United States District Court, W.D. Kentucky, Louisville Division
ARTURO CORDOVA, JR. Plaintiff
DEPUTY GRANT, et al. Defendants
MEMORANDUM OPINION AND ORDER
REBECCA GRADY JENNINGS, DISTRICT JUDGE, UNITED STATES
Arturo Cordova, Jr., filed the instant pro se 42
U.S.C. § 1983 action proceeding in forma
pauperis. This matter is before the Court on an initial
review of the action pursuant to 28 U.S.C. Â§ 1915A. For the
reasons set forth below, the Court will give Plaintiff an
opportunity to amend his complaint.
SUMMARY OF ALLEGATIONS
a pretrial detainee at the Hardin County Detention Center
(HCDC), sues the following Defendants, whom he identifies as
deputies at HCDC: Grant, Macmahan, Watts, Cooper, and Casey.
He sues each Defendant in his or her individual and official
states, “I am not really clear of what happen. But, I
know that I have been told from medical staff and other
inmates that I was beat and tazed with accesif force. I would
like for a reveiw of cameras . . . to see if any of my rights
was violated.” He states that he was “charged
with 3rd degree assulte when I fill that my rights was
violated with accessiful force.” He states that other
inmates witnessed the alleged beating. He further asserts
that a guard told him that “the cell should never have
been extracted. Because sticking hand in toilet was no harm
to myself or anyone else.” As relief, Plaintiff seeks
compensatory and punitive damages.
prisoner initiates a civil action seeking redress from a
governmental entity, officer, or employee, the trial court
must review the complaint and dismiss the complaint, or any
portion of it, if the court determines that the complaint is
frivolous or malicious, fails to state a claim upon which
relief may be granted, or seeks monetary relief from a
defendant who is immune from such relief. See §
1915A(b)(1), (2); McGore v. Wrigglesworth, 114 F.3d
601, 604 (6th Cir. 1997), overruled on other grounds by
Jones v. Bock, 549 U.S. 199 (2007).
order to survive dismissal for failure to state a claim,
“a complaint must contain sufficient factual matter,
accepted as true, to ‘state a claim to relief that is
plausible on its face.'” Ashcroft v.
Iqbal, 556 U.S. 662, 678 (2009) (quoting Bell Atl.
Corp. v. Twombly, 550 U.S. 544, 570 (2007)). “A
claim has facial plausibility when the plaintiff pleads
factual content that allows the court to draw the reasonable
inference that the defendant is liable for the misconduct
alleged.” Id. (citing Twombly, 550
U.S. at 556). “[A] district court must (1) view the
complaint in the light most favorable to the plaintiff and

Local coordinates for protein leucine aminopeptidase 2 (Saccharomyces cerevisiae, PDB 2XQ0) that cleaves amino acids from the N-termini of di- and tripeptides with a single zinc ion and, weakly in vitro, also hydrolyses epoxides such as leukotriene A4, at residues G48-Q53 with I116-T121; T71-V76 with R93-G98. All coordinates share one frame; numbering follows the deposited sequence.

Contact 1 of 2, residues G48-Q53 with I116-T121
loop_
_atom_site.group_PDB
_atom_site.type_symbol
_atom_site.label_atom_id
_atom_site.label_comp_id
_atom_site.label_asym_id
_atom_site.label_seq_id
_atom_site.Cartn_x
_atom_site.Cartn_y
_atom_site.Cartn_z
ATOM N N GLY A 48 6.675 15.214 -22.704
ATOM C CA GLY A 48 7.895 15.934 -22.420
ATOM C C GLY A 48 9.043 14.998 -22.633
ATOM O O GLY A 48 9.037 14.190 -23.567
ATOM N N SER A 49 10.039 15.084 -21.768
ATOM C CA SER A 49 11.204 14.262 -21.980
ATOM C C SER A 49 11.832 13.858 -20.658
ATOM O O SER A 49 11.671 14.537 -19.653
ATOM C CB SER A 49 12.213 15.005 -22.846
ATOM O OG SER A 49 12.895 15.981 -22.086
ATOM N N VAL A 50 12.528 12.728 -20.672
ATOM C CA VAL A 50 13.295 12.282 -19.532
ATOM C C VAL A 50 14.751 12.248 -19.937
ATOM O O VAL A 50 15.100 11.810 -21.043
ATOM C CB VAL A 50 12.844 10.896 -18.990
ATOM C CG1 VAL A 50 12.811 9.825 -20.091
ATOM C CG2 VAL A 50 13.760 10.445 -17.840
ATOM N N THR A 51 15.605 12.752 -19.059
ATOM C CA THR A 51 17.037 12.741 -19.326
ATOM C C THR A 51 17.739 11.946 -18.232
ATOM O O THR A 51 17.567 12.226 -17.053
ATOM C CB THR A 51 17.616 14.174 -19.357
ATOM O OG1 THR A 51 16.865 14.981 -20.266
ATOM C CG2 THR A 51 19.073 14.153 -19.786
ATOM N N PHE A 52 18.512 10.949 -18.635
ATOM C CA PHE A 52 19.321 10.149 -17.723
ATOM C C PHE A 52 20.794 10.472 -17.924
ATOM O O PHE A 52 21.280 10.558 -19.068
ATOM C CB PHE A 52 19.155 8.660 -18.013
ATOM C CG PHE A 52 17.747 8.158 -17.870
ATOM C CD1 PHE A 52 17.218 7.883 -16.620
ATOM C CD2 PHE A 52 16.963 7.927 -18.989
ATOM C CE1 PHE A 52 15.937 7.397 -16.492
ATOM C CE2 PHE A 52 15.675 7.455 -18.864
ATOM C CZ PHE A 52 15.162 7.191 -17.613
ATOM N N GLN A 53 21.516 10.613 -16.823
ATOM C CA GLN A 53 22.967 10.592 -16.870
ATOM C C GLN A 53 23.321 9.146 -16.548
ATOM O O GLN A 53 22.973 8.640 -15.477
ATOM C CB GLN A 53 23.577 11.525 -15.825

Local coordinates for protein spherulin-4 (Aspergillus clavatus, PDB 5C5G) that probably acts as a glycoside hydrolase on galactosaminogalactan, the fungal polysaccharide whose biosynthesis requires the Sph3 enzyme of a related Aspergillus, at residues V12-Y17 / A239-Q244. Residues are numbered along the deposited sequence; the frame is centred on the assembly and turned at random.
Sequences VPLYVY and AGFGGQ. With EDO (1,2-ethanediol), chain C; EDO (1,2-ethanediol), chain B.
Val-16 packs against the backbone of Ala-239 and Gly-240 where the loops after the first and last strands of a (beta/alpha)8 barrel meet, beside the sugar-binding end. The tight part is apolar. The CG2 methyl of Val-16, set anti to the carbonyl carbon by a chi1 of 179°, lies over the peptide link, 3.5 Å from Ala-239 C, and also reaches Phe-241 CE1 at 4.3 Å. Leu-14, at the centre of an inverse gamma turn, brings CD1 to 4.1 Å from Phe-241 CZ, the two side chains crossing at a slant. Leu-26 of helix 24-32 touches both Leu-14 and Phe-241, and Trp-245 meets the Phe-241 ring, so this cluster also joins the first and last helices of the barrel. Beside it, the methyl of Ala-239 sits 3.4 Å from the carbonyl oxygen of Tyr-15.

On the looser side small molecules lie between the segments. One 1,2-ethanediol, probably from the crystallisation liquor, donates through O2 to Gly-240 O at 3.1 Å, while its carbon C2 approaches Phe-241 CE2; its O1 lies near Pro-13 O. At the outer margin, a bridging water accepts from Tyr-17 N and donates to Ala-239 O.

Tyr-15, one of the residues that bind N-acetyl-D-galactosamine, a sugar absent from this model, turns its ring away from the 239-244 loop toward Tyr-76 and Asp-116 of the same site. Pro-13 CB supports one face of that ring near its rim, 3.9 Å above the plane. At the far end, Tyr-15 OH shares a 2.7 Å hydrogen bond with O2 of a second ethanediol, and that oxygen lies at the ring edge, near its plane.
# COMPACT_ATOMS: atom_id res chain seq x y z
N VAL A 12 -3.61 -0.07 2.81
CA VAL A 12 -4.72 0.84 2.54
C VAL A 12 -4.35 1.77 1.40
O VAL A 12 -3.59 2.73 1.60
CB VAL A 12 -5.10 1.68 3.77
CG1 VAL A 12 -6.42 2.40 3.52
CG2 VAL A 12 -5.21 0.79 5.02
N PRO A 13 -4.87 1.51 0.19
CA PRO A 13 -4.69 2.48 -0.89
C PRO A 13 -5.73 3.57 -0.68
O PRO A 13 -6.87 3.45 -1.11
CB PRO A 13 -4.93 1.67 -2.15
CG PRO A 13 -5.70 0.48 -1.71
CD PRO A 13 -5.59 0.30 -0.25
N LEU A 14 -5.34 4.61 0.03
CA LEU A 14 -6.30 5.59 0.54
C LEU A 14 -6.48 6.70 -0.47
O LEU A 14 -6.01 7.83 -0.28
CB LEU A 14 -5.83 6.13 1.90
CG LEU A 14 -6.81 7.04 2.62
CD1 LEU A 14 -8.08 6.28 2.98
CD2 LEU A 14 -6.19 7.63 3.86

(2) take all well-pleaded factual allegations as true.”
Tackett v. M & G Polymers, USA, LLC, 561 F.3d
478, 488 (6th Cir. 2009) (citing Gunasekera v.
Irwin, 551 F.3d 461, 466 (6th Cir. 2009) (citations
omitted)). “But the district court need not accept a
‘bare assertion of legal conclusions.'”
Tackett, 561 F.3d at 488 (quoting Columbia
Natural Res., Inc. v. Tatum, 58 F.3d 1101, 1109 (6th
Cir. 1995)). “A pleading that offers ‘labels and
conclusions' or ‘a formulaic recitation of the
elements of a cause of action will not do.' Nor does a
complaint suffice if it tenders ‘naked
assertion[s]' devoid of ‘further factual
enhancement.'” Iqbal, 556 U.S. at 678
(quoting Twombly, 550 U.S. at 555, 557).
Rule 8(a) of the Federal Rules of Civil Procedure, a
complaint “shall contain . . . a short and plain
statement of the claim showing that the pleader is entitled
to relief.” Fed.R.Civ.P. 8(a)(2). While the Court is
aware of its duty to construe pro se complaints
liberally, Plaintiff is not absolved of his duty to comply
with the Federal Rules of Civil Procedure by providing
Defendants with “fair notice of the basis for his
claims.” Swierkiewicz v. Sorema N.A., 534 U.S.
506, 514 (2002). To state a claim for relief, Plaintiff must
show how each Defendant is accountable because the Defendant
was personally involved in the acts about which he complains.
See Rizzo v. Goode, 423 U.S. 362, 375-76 (1976).
Plaintiff names five Defendants in the complaint form, but
his statement of the claim does not allege how any Defendant
was personally involved in the events alleged. Therefore, the
complaint is subject to dismissal.
before dismissing the action, the Court will direct Plaintiff
to file an amended complaint stating specific factual
allegations as to how each Defendant allegedly violated his
rights. See LaFountain v. Harry, 716 F.3d 944, 951
(6th Cir. 2013) (“[U]nder Rule 15(a) a district court
can allow a plaintiff to amend his complaint even when the
complaint is subject to dismissal under the [Prison
Litigation Reform Act].”).
IT IS ORDERED that within 30
days from the entry date of this Memorandum
Opinion and Order, Plaintiff must file an amended
complaint. He must include all
claims he wishes to assert in this action as the
amended complaint will supersede the
original complaint. Plaintiff must state the specific factual
allegations which he believes support his claim against each
individual defendant. The Court will conduct initial review
of the amended complaint in accordance with 28 U.S.C. §
Clerk of Court is DIRECTED to place the
instant case number and word “Amended” on a
§ 1983 complaint form and send it to Plaintiff for his
is WARNED that should he fail to file an amended complaint
within 30 days, the Court will enter an Order dismissing the
action for the reasons stated herein and ...